Tracking Form Errors (Part 3)
In this series of blog posts, I have been talking about how to see what types of Form Errors your website visitors are receiving so you can improve conversion. So far, we have learned how to see how many Form Errors your website is getting, which fields are causing those and how many Form Errors you get per Form and Visit. As my regular readers know, I like to go beyond the basics, so now we are going to kick it up a notch and get into some real fun stuff. Fasten your seat belts!
Which Fields on Which Forms?
In my first post of this series I shared a simplistic way to learn which form fields caused errors using a List sProp. However, correlating this to specific forms was a bit trickier. Here I will show how to do this, even if you don’t have Discover. The trick here is to set a Form Errors eVar that stores all of the fields which had an error when the above Form Errors Success Event is set. Since eVars have a longer character length, this should be possible for most forms that aren’t too long (which they shouldn’t be anyway!). I like to do this by concatenating the field values into one long string with a separator between each field. Here is an example of the report you want to have:
This report will look a bit like the one I described in the previous post, but as you will see, it is much more powerful since it is in the conversion area and can take advantage of Conversion Subrelations. Besides being able to see which combination of field errors are troubling users, you can open your Form ID reports, find a specific form and then break it down by this new Form Error eVar to see the specific form fields causing problems by form as shown here:
Using this report, we can see that for the first form shown above, 66% of the times visitors get a Form Error, they had eight form field errors (or left them blank). This data, when coupled with observational data using a tool like ClickTale can be invaluable in driving increased form conversions!
What % of Required Form Fields Have Errors?
While the above report, which shows Form Field Errors by Form, is powerful, one question it doesn’t answer is: How many of the required fields on my forms are not being filled out by users? The answer to this question can help you figure out which fields should/shouldn’t be required. So to answer this question, what you want to do is to look at each form that loads on your website and calculate how many fields the user received an error for and then divide that number by the total number of required form fields. For example, if you have a form with eight required fields, and the current user received two errors on that form, the calculation would be 2/8 or 25%. You should then pass this 25% value to an eVar when you are setting the Form Errors Success Event. Once you do this for all forms, you will have a report that looks like the one shown here. Using this report we can see that the highest number of Form Errors are cases where users are getting errors on every field (which is most likely people leaving all fields blank). Maybe our users don’t realize that these fields are required and we can do some testing to create a better experience or reduce the number of required fields?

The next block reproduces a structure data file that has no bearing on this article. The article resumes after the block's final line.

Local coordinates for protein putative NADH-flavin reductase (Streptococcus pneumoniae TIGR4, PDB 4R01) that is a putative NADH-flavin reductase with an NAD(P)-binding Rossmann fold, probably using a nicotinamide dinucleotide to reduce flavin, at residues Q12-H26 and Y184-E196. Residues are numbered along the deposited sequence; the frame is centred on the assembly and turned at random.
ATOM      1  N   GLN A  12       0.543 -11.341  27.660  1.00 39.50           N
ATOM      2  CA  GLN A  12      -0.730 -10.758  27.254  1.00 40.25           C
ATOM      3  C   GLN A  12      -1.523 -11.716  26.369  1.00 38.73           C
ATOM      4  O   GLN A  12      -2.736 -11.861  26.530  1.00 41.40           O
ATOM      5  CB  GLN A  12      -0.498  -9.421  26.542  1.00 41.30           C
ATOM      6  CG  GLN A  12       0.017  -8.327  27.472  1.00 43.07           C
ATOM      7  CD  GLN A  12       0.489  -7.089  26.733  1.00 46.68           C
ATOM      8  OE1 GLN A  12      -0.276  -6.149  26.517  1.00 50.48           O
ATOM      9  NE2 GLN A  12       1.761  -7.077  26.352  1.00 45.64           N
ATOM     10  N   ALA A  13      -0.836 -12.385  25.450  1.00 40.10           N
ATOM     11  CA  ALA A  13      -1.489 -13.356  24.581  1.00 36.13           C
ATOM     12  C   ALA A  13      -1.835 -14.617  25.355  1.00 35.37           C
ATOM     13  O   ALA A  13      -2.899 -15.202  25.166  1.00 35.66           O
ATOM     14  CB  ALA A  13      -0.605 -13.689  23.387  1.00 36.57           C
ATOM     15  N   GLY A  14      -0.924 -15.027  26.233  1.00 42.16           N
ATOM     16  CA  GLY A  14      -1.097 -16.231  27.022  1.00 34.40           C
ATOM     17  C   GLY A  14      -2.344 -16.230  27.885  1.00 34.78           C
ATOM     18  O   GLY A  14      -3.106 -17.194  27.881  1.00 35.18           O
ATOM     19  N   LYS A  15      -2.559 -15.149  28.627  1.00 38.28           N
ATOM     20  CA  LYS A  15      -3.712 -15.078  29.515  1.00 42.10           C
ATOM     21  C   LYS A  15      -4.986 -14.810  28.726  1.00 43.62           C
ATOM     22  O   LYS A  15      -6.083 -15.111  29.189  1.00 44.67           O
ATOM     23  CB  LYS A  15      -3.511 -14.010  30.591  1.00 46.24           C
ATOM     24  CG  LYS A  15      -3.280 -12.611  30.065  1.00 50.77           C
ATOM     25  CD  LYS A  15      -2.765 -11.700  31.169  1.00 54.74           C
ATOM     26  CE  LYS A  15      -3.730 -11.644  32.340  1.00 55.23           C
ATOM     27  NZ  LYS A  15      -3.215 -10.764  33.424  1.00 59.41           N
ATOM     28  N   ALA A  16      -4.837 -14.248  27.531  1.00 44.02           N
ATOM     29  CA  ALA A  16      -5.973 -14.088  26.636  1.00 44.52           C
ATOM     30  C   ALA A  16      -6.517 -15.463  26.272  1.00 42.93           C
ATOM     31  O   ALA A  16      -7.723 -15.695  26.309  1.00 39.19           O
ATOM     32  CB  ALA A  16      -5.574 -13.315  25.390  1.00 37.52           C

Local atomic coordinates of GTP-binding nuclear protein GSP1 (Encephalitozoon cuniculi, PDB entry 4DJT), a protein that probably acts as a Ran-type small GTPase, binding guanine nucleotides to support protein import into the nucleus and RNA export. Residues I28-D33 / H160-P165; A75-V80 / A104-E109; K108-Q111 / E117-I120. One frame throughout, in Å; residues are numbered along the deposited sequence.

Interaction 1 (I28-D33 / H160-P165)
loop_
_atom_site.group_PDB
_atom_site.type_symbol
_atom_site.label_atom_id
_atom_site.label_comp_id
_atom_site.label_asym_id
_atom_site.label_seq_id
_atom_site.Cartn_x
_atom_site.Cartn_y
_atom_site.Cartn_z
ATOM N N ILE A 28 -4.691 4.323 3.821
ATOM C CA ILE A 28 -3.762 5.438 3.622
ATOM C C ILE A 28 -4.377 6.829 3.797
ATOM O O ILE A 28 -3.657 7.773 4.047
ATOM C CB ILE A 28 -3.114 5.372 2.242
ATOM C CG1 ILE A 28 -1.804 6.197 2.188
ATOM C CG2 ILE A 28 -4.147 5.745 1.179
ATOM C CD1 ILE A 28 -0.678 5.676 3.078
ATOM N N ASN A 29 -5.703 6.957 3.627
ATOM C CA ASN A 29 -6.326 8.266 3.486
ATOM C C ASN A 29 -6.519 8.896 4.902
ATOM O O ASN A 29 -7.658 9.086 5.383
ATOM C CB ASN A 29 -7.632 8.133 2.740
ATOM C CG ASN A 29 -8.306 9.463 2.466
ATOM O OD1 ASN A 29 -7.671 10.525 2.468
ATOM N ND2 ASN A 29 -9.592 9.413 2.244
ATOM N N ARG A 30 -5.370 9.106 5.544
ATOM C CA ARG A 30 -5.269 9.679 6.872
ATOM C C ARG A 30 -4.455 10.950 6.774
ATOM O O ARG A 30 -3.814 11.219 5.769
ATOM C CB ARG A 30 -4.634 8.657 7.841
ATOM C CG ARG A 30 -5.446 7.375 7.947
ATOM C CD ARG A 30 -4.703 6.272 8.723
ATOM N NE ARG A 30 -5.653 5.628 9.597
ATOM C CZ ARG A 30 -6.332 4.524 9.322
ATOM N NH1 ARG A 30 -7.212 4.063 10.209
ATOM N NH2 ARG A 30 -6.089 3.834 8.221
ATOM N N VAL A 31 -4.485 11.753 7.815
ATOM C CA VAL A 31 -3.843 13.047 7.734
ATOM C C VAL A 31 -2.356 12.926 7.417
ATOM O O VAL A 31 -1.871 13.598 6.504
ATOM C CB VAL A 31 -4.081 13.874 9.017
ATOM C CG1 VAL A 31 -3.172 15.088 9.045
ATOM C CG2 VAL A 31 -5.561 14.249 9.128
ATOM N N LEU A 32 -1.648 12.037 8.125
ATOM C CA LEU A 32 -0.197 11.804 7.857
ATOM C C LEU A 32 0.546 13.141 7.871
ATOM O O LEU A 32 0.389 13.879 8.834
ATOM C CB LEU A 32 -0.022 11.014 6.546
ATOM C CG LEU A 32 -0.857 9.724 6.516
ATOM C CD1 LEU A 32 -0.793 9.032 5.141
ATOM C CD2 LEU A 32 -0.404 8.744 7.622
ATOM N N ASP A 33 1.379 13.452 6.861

If we want to see which forms are the ones that have the highest 100% Form Field Error Rate, all we need to do is break the above report down by Form ID:
Finally, if you are doing a good job of grouping your website forms using SAINT Classifications, you can see some super-cool reports. In the following report, I have grouped all of my website forms into high-level buckets of Demo and Free Trial. Then I broke this report down by the percentage of required fields that result in Form Errors.
You can see here that most website visitors on Demo forms are getting errors for 100% of the fields (probably leaving them blank!), while for the Free Trial, the largest percentage of required fields with errors is 10%. Interesting data indeed!
In this post, we have covered some advanced ways to see which fields produce errors on each form, see this by form and seen how to know which forms have the highest total required field error rates. These reports can provide an enormous amount of insight into what is happening on your forms with respect to errors and once you understand your visitor’s form behavior, you can apply these learnings to all forms on your site. In my next post, I will cover a tangentially related item (related to Forms, but not as much about Form Errors) that I think is super-cool.
Between this post and the last post, hopefully you have some food for thought when it comes to tracking how your website forms are doing so you improve your conversion rates…